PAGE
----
Bringing Politics Back In(to) … Environmental Studies

Summer School 2022 OPG Research School Political History on Environmental History

Organizers: Prof. Liesbeth van de Grift (Utrecht University), Prof. Wim van Meurs (Radboud Universiteit), Dr Stephen Milder (Rachel Carson Center Munich), Dr Stefan Couperus (Rijksuniversiteit Groningen)

Date: Monday 27 June – Friday 1 July 2022
Location: Groningen
Target audience: PhD researchers, ReMA and MA students

Max number of participants: 20

Registered participants will receive a confirmation and specific information about (fully sponsored) accommodation in early June

Registration deadline: 31 May 2022.

There is growing global consensus about what hinders swift and adequate action to confront climate change. It seems that awareness, knowledge, technology and resources are not the limiting factors – politics, however, is. At present, different existing ways of collective decision-making, popular input, multilayered globalized governance and direct action are reconsidered to attune them with the challenges of climate change. But in order to understand how this major political task has emerged, we need to read into the past. The RSPH Summer School wants to do exactly this: to explore how and understand why environmental concerns have informed political thought and action – and vice versa – in modern times. 

In doing so, the summer school aims to bring back politics into environmental history and studies. How do some of the core concerns of political historians (e.g. democracy, legitimacy, policy-making, governance, ideology and interest representation)  tie in with environmental concerns? What can political history add to environmental historiography – and vice versa? And how might political history help bring into focus ‘the political’ when it comes to the natural environment?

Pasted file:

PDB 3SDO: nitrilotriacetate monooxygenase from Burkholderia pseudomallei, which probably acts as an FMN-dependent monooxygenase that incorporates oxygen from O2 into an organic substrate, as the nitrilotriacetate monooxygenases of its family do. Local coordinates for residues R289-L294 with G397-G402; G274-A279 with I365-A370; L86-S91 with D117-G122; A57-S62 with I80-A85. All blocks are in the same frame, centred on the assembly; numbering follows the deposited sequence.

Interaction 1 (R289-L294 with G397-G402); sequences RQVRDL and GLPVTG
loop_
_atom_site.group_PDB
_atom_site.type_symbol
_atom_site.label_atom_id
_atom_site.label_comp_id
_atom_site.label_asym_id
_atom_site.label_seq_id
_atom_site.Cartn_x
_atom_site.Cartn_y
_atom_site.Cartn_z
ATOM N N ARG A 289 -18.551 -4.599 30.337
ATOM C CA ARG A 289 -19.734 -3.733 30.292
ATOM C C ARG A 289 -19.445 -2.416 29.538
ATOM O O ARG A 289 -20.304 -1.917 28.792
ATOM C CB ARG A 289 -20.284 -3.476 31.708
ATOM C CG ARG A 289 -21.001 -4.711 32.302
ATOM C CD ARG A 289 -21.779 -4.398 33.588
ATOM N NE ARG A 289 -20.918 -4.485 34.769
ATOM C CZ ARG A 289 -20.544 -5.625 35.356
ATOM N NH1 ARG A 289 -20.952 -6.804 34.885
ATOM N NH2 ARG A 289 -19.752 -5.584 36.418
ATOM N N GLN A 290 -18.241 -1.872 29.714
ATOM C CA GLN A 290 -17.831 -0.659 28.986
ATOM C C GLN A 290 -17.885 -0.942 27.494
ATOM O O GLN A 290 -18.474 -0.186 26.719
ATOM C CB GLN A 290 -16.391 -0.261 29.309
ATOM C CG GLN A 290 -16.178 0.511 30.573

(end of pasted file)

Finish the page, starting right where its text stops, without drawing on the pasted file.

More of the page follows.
The summer school will engage with these and other questions through a variety of activities (e.g. lectures by experts, discussions, workshops, assignments, excursions) along the lines of four distinct themes:

  1. Ideas and Ideals
  2. Actors and Agency
  3. Institutional Change
  4. Political Imaginaries and Green Futures

Speakers, discussants and moderators will include leading political and environmental historians and scholars, as well as actors from the field of voluntary associations, NGOs and policy-making.

Registration: please register with before 31 May 2022 and mention a) your home university b) whether you are a PhD candidate, rma student or ma student registered with the OPG (Research School Political History). If not please mention the research school or (research) master program you are enrolled in.  



Summer School 2022 Research School Political History 

Organizers: Prof. Liesbeth van de Grift (Utrecht University), Dr Stefan Couperus (University of Groningen), Prof. Wim van Meurs (Radboud University), Dr Stephen Milder (Rachel Carson Center)

Date: Monday 27 June – Friday 1 July 2022

Location: Groningen


Monday 27 June: Welcome and Introduction

13.30     Arrival, registration and welcome 

14.00     Introducing the Summer School